Poll: Oops! You spot a mistake after submitting your translation. You...
Thread poster: ProZ.com Staff

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Dec 5, 2015

This forum topic is for the discussion of the poll question "Oops! You spot a mistake after submitting your translation. You...".

This poll was originally submitted by Natalia Pedrosa. View the poll results »



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neilmac  Identity Verified
Spain
Local time: 11:04
Spanish to English
+ ...
Other Dec 5, 2015

It depends on the mistake, the client, the deadline etc. I'd usually inform the client though.

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Teresa Borges
Portugal
Local time: 10:04
Member (2007)
English to Portuguese
+ ...
Oops! Dec 5, 2015

It doesn’t happen often as all my work is first proofread by me and then revised in-house by another translator but if I spot a mistake afterwards (errare humanum est!) I will correct it immediately and resend the file with apologies…

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Julian Holmes  Identity Verified
Japan
Local time: 18:04
Member (2011)
Japanese to English
Happens occasionally Dec 5, 2015

When I am asked to stagger delivery of multiple files.
If it does happen, I'll tell the customer what to do and where since they're already started reviewing what I've delivered.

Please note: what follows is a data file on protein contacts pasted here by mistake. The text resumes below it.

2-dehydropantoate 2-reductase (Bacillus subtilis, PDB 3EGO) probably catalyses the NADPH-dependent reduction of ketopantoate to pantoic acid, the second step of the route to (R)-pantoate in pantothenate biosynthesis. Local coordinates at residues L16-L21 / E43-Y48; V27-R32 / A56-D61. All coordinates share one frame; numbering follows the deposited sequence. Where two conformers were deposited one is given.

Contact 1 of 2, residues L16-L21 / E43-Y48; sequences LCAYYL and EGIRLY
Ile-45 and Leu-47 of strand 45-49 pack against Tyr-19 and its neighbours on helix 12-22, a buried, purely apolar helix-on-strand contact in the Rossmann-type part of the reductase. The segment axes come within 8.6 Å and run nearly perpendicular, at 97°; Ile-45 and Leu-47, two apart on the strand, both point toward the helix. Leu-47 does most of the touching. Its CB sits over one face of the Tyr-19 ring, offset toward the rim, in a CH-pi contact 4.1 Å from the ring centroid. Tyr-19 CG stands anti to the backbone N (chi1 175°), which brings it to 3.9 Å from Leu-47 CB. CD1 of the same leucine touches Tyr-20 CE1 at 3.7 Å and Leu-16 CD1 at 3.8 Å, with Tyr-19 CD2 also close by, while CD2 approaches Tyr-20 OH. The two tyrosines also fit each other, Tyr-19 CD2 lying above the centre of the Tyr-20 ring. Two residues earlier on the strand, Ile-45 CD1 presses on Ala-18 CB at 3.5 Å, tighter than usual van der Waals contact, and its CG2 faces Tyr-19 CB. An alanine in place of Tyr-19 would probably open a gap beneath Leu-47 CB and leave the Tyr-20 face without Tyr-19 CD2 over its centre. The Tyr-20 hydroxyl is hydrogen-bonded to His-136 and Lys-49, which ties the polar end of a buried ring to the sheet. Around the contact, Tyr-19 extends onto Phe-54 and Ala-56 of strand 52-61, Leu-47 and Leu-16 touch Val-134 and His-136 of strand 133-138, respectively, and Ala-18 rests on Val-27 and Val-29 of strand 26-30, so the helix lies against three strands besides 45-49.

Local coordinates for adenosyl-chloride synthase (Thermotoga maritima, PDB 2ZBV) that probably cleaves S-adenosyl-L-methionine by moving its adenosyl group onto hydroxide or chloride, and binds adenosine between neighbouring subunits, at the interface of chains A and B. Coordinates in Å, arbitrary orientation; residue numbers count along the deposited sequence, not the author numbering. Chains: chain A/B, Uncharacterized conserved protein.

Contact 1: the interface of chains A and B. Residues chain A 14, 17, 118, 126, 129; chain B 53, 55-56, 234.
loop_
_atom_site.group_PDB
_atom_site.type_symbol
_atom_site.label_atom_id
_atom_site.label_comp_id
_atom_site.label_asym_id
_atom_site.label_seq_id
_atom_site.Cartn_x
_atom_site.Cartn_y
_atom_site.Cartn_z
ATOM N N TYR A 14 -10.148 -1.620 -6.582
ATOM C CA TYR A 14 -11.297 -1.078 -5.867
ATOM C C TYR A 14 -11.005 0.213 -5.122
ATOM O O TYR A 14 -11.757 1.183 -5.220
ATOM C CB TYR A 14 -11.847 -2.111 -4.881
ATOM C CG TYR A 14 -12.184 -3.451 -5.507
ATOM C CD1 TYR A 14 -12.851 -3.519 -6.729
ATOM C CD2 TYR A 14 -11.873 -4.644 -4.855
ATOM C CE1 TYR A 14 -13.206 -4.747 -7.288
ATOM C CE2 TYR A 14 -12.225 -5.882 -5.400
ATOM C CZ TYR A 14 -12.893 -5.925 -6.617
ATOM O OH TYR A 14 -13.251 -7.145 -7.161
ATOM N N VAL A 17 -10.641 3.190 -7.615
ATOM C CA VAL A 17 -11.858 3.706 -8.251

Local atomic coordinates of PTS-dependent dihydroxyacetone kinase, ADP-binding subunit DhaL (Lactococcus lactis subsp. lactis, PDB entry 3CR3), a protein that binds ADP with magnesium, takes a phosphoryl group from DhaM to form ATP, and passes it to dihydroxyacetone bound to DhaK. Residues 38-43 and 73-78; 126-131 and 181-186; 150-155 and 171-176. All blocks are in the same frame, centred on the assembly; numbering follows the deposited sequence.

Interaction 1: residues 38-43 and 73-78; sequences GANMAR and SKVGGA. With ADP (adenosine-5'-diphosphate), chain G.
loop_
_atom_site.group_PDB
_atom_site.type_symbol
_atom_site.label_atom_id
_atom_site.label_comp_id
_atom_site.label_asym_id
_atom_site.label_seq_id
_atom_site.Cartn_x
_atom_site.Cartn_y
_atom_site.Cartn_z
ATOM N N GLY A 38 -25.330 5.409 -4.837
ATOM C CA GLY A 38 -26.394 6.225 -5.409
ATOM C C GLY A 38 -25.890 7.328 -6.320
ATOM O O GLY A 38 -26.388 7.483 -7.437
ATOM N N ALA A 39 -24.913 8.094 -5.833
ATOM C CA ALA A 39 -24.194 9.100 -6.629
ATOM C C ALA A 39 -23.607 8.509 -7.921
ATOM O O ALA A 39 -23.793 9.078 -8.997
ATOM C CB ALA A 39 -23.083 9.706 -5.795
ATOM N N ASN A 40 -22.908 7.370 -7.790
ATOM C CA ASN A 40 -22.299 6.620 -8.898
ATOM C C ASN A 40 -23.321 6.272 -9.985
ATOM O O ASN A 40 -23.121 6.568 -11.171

It's their fault, anyway, for asking me to deliver in stages. However, they understand this and also appreciate my telling them what to do as part of continuous on-going improvement. Apparently, a lot of their other translators don't even bother.

Sincerity and honesty wins flat out!


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Kay Denney  Identity Verified
France
Local time: 11:04
Member (Apr 2018)
French to English
Speaking as a perfectionist Dec 5, 2015

I would of course inform the client.

Happened just recently as part of a staggered delivery.

I was given a "glossary", an excel file with several different tabs supplied by each department of end client firm. It was absolute rubbish, with lots of far too literal translations (commercial department for service commercial for example). Some terms were translated differently in different tabs too.

I generated a termbase for my CAT tool to be able to flag the terms for me and used the terms wherever necessary, choosing the best term whenever multiple terms were specified.

As I was proofing the final delivery, the project manager asked me whether I was using "sales department" and I said "of course". Then I realised, while continuing to proof, that I hadn't because of the TB. So I quickly informed them.

It turns out that the client wanted "sales department" after all. I did suggest reviewing the glossary, because of course the "commercial director" would have to be changed to "sales director" and so on, and I could perhaps persuade them to change a few other horrors while on a roll with them, but there was neither time nor money to be had.

I won't be accepting work from that client again unless I'm in a really slow patch, the hassle is just too much even if the money is fairly good.


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Noni Gilbert  Identity Verified
Spain
Local time: 11:04
Spanish to English
+ ...
Staggered delivery Dec 5, 2015